The first known historic tribe in the plains area was the Pawnee who lived in earth lodges part of the year and in tipis during the summer and fall hunts. The earth lodge tribes such as the Arikara, Hidatsa, Mandan, Omaha, Oto, Ponca, Pawnee, Wichita, Winnebago, among others, planted crops such as corn, squash, and beans and stored their food in underground storage caches. Their semi-subterranean lodges held from 10 to 40 people. Several lodges were grouped together to form fortified villages. Smaller groups ventured out with tipis for the bison hunts, returning to the earth lodge for winter. 

Other tribes associated with the Great Plains. were the Lakota-Sioux, Cheyenne, Arapahos, Comanche, Kiowa, Crow, among others. They lived mainly in tipis, traveling through the Plains region. These groups were the great hunters of the Plains following the bison or "buffalo" and foraging for berries, roots, and other plants. They lived in extended family relationship groups, traveling to familiar places and encampments. Often, they traded and warred with the earth lodge dwellers. When the prairie was changed by the coming of Euro-Americans, the culture of the prairie tribes was dramatically affected. The prairie tribes were moved off their traditional homelands onto reservations by the United States government to make way for the ever increasing settlement. They were forced into a foreign lifestyle that was in opposition to their own.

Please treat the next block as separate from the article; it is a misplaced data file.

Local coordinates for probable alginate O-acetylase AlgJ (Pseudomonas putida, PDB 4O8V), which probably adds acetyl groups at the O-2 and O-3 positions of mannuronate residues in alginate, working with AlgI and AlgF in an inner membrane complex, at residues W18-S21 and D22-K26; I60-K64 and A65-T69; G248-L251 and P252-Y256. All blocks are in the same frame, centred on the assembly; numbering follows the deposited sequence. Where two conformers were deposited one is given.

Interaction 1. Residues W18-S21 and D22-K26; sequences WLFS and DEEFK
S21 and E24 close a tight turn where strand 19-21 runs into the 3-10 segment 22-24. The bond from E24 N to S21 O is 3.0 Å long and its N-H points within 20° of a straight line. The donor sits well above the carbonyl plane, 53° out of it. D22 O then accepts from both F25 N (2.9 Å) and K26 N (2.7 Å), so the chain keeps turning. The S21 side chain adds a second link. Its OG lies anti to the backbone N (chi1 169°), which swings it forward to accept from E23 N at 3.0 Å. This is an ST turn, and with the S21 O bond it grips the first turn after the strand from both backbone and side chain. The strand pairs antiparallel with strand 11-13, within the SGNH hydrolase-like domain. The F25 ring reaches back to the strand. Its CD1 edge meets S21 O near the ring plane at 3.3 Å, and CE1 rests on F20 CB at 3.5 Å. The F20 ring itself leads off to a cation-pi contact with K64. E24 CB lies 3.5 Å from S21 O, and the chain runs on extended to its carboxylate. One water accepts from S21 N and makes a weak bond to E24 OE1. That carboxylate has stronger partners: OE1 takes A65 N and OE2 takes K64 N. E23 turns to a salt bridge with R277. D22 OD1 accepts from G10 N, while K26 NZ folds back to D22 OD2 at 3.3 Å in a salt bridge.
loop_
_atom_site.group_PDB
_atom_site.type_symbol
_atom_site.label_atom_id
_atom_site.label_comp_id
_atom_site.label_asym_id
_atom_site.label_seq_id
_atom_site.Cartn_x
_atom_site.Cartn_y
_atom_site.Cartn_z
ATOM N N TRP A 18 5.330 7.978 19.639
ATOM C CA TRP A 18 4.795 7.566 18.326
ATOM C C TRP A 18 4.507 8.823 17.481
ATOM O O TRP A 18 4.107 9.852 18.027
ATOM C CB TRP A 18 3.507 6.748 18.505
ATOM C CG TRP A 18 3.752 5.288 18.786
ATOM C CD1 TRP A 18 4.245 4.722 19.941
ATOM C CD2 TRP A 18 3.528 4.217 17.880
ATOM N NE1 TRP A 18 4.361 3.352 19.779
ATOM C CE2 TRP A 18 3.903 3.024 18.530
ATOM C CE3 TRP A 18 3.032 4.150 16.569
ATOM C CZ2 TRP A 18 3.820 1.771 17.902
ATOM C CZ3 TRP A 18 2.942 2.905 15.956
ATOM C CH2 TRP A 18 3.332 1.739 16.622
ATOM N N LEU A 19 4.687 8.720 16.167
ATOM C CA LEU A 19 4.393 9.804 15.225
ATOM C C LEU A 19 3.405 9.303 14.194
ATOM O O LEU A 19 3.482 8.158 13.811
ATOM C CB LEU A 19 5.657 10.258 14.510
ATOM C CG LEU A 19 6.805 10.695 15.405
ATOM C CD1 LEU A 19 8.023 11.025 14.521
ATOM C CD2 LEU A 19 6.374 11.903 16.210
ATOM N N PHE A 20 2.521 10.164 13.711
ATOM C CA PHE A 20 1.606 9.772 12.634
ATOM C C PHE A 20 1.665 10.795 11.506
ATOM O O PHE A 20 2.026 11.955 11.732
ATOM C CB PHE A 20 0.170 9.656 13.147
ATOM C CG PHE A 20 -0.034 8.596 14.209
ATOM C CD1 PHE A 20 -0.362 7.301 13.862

Procedure

Ask students to stand up if they were born in the town in which they now live; stand up if they were born in the state they now live in; stand up if their parents were also born there; etc. Then discuss why people move.

Listed below are some good questions to start off a discussion with your students to see what they know before you begin.

  • Who were the first Americans?
  • Where did they come from?
  • How did they get here?
  • Where in the Americas did they live?
  • Are all American Indians alike?
  • What makes American Indian groups unique from one another?